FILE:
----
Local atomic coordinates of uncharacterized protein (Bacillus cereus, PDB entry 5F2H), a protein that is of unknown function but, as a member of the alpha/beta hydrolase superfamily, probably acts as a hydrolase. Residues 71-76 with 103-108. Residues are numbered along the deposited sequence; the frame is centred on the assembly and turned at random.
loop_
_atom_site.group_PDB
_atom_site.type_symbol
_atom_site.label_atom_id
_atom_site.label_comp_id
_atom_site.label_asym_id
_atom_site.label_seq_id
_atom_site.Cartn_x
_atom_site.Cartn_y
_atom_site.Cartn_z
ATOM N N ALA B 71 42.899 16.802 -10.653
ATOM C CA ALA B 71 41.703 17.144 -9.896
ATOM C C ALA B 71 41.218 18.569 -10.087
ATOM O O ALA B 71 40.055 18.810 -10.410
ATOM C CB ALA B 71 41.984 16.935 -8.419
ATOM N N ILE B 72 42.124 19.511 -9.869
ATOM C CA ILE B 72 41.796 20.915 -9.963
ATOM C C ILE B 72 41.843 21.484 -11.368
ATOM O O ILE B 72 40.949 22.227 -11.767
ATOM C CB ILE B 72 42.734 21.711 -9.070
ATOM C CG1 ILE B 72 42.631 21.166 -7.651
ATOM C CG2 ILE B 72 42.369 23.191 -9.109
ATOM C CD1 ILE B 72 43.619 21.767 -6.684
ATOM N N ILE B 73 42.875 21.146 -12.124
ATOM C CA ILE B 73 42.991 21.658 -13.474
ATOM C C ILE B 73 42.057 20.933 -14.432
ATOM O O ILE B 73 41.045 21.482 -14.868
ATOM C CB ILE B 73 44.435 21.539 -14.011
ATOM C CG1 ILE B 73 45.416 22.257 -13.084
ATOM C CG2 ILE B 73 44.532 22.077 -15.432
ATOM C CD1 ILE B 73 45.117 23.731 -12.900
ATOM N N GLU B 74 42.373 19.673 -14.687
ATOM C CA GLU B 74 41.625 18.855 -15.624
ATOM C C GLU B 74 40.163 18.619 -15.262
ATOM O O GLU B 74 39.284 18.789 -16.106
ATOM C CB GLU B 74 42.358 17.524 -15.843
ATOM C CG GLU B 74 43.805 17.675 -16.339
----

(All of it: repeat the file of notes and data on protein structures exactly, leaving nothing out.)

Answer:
Local atomic coordinates of uncharacterized protein (Bacillus cereus, PDB entry 5F2H), a protein that is of unknown function but, as a member of the alpha/beta hydrolase superfamily, probably acts as a hydrolase. Residues 71-76 with 103-108. Residues are numbered along the deposited sequence; the frame is centred on the assembly and turned at random.
loop_
_atom_site.group_PDB
_atom_site.type_symbol
_atom_site.label_atom_id
_atom_site.label_comp_id
_atom_site.label_asym_id
_atom_site.label_seq_id
_atom_site.Cartn_x
_atom_site.Cartn_y
_atom_site.Cartn_z
ATOM N N ALA B 71 42.899 16.802 -10.653
ATOM C CA ALA B 71 41.703 17.144 -9.896
ATOM C C ALA B 71 41.218 18.569 -10.087
ATOM O O ALA B 71 40.055 18.810 -10.410
ATOM C CB ALA B 71 41.984 16.935 -8.419
ATOM N N ILE B 72 42.124 19.511 -9.869
ATOM C CA ILE B 72 41.796 20.915 -9.963
ATOM C C ILE B 72 41.843 21.484 -11.368
ATOM O O ILE B 72 40.949 22.227 -11.767
ATOM C CB ILE B 72 42.734 21.711 -9.070
ATOM C CG1 ILE B 72 42.631 21.166 -7.651
ATOM C CG2 ILE B 72 42.369 23.191 -9.109
ATOM C CD1 ILE B 72 43.619 21.767 -6.684
ATOM N N ILE B 73 42.875 21.146 -12.124
ATOM C CA ILE B 73 42.991 21.658 -13.474
ATOM C C ILE B 73 42.057 20.933 -14.432
ATOM O O ILE B 73 41.045 21.482 -14.868
ATOM C CB ILE B 73 44.435 21.539 -14.011
ATOM C CG1 ILE B 73 45.416 22.257 -13.084
ATOM C CG2 ILE B 73 44.532 22.077 -15.432
ATOM C CD1 ILE B 73 45.117 23.731 -12.900
ATOM N N GLU B 74 42.373 19.673 -14.687
ATOM C CA GLU B 74 41.625 18.855 -15.624
ATOM C C GLU B 74 40.163 18.619 -15.262
ATOM O O GLU B 74 39.284 18.789 -16.106
ATOM C CB GLU B 74 42.358 17.524 -15.843
ATOM C CG GLU B 74 43.805 17.675 -16.339